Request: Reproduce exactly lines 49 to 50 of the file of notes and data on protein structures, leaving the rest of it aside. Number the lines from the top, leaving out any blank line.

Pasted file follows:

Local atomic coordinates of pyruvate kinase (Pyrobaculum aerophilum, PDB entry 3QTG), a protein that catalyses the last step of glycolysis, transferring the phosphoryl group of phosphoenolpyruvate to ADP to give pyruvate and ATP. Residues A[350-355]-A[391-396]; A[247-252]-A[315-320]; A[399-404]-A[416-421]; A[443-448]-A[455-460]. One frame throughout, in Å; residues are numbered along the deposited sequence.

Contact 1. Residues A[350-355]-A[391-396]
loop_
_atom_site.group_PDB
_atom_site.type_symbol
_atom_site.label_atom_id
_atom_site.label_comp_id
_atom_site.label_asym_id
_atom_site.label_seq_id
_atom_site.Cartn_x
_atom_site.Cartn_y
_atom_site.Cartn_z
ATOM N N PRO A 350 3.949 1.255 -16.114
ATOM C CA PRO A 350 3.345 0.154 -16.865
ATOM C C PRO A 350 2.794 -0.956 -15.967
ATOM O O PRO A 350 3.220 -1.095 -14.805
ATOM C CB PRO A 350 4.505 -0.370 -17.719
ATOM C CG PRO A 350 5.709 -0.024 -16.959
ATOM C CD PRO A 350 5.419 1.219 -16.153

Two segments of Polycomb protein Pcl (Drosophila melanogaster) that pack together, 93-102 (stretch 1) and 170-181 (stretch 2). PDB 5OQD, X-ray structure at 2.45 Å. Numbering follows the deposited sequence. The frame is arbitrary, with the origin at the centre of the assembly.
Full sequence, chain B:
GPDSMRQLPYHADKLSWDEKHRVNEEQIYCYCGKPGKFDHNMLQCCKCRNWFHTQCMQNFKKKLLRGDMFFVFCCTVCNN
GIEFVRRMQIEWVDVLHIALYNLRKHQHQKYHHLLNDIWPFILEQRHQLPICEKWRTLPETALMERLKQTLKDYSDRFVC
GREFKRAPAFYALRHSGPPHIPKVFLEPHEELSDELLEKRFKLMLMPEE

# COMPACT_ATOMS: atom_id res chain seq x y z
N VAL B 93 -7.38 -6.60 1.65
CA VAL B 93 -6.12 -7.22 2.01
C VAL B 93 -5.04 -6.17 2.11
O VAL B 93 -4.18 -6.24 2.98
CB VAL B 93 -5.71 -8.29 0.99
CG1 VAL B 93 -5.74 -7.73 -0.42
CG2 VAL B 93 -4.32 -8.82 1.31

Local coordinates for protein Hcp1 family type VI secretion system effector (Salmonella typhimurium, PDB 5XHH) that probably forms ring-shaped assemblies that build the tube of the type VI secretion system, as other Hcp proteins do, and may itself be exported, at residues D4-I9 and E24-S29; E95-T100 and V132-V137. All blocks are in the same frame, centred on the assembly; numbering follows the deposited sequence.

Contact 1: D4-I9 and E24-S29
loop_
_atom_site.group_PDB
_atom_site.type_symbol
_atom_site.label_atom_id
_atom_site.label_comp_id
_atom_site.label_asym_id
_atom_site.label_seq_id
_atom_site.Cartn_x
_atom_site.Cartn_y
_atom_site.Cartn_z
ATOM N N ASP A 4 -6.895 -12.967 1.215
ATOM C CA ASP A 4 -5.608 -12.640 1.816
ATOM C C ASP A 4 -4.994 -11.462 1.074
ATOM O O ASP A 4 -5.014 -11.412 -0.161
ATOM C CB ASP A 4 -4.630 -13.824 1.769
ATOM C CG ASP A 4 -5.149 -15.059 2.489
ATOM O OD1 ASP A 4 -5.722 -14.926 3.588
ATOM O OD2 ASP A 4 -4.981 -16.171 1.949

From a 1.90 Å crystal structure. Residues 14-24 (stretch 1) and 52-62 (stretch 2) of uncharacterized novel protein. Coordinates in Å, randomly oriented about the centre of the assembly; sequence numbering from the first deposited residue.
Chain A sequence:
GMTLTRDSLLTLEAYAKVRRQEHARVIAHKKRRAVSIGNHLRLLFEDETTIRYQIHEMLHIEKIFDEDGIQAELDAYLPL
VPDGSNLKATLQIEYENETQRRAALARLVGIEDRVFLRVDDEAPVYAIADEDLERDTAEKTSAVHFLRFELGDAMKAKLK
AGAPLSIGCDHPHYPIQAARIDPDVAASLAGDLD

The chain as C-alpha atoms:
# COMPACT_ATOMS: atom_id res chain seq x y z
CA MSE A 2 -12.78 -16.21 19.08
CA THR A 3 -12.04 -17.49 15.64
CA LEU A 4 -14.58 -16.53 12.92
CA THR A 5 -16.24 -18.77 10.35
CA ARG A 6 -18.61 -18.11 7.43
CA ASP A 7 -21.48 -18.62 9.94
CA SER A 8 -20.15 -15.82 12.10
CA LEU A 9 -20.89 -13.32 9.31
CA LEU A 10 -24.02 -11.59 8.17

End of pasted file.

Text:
ATOM C CB ASP A 4 -4.630 -13.824 1.769
ATOM C CG ASP A 4 -5.149 -15.059 2.489